The same can be said about Feldspar’s dimpled pasta bowl, comfortable to carry from room to room with sure hands, as are the candle holders, the vases, the dog and cat bowls. Even Feldspar’s take on the soap dish—which, compared to the average edition, has thinner, slightly taller ridges around the edge of the dish that permit air to freely circulate around the bar of soap—radiates the same pure pleasure, that whisper of luxury.
Feldspar’s creations are “considered,” as Jeremy puts it—meant to be used for a lifetime and beyond, passed to the next generation. “In London, every shop you go into, there’s the same version of the same stuff,” he laments. “There’s so much stuff as well. It’s quite overwhelming.” At Feldspar, each object is designed to be perfect for the job at hand and to serve as a vehicle for taking pause, for contemplation. When you feel the dimples on the tea mug, you feel the hand that made them.
“Everything we design has meaning to it,” Cath says. “I suppose we have a philosophy of longevity. We wanted—we still want—something beautifully made out of the finest materials we can find. And then we want them to last.” Simple, minimal, with no patterns, hand-painted and perfectly functional. It’s part and parcel of the Browns’ ambition, to forge a sense of connection in the home, at the table, with design as the medium between user and craftsperson.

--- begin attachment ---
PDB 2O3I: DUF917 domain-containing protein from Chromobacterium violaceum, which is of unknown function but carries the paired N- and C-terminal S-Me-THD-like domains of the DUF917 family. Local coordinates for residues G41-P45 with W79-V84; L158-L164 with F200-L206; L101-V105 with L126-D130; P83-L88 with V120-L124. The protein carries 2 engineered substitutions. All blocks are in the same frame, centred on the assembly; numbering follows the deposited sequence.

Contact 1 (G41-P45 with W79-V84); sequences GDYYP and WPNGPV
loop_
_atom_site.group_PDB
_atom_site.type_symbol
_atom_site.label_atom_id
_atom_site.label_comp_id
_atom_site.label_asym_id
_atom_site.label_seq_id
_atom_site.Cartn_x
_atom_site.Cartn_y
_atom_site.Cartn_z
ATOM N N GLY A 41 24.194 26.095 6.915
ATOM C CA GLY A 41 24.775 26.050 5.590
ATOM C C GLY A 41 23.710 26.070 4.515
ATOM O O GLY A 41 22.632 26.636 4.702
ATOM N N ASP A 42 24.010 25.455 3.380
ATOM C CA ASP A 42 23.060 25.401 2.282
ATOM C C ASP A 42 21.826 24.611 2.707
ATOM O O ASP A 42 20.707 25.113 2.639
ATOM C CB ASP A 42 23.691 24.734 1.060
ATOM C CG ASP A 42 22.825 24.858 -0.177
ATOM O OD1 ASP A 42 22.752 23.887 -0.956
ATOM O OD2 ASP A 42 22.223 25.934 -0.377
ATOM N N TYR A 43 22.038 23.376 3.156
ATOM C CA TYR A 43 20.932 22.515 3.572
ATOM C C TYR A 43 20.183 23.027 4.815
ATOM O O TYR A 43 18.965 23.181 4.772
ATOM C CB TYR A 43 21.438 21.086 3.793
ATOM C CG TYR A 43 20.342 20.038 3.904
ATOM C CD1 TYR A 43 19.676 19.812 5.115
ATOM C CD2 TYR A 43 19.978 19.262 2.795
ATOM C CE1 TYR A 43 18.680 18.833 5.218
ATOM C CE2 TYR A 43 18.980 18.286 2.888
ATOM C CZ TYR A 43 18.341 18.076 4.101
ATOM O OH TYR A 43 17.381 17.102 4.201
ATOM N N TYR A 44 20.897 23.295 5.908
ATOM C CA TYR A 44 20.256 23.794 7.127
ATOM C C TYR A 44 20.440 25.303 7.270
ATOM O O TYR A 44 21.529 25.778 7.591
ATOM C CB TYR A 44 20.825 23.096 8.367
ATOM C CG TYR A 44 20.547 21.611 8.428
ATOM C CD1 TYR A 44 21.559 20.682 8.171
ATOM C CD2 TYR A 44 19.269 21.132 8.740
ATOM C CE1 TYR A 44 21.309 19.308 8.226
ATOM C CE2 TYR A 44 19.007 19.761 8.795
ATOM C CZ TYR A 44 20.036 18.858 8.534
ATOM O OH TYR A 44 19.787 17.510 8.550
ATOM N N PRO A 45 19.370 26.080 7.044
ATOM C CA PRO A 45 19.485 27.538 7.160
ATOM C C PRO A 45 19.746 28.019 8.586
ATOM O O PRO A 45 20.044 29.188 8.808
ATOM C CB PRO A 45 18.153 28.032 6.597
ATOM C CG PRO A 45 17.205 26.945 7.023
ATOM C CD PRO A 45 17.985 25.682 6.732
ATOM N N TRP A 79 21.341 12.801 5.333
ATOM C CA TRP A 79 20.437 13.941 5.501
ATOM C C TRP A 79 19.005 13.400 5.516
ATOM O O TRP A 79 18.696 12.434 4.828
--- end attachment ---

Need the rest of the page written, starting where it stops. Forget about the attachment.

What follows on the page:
The Browns’ hopes for Feldspar include keeping the moribund tradition of bone china alive in England. They aim to maintain a dying trade by teaching the essential skills—soon enough, perhaps, by hosting fairs around the English countryside of Devon that restore not only craft to its original good name but also people’s faith in durable, beautiful, handmade creations for the home.
Register at The Spirit of Rothes to see how a passion for materials, respect for design, and reverence for legacy make virtues of like minds.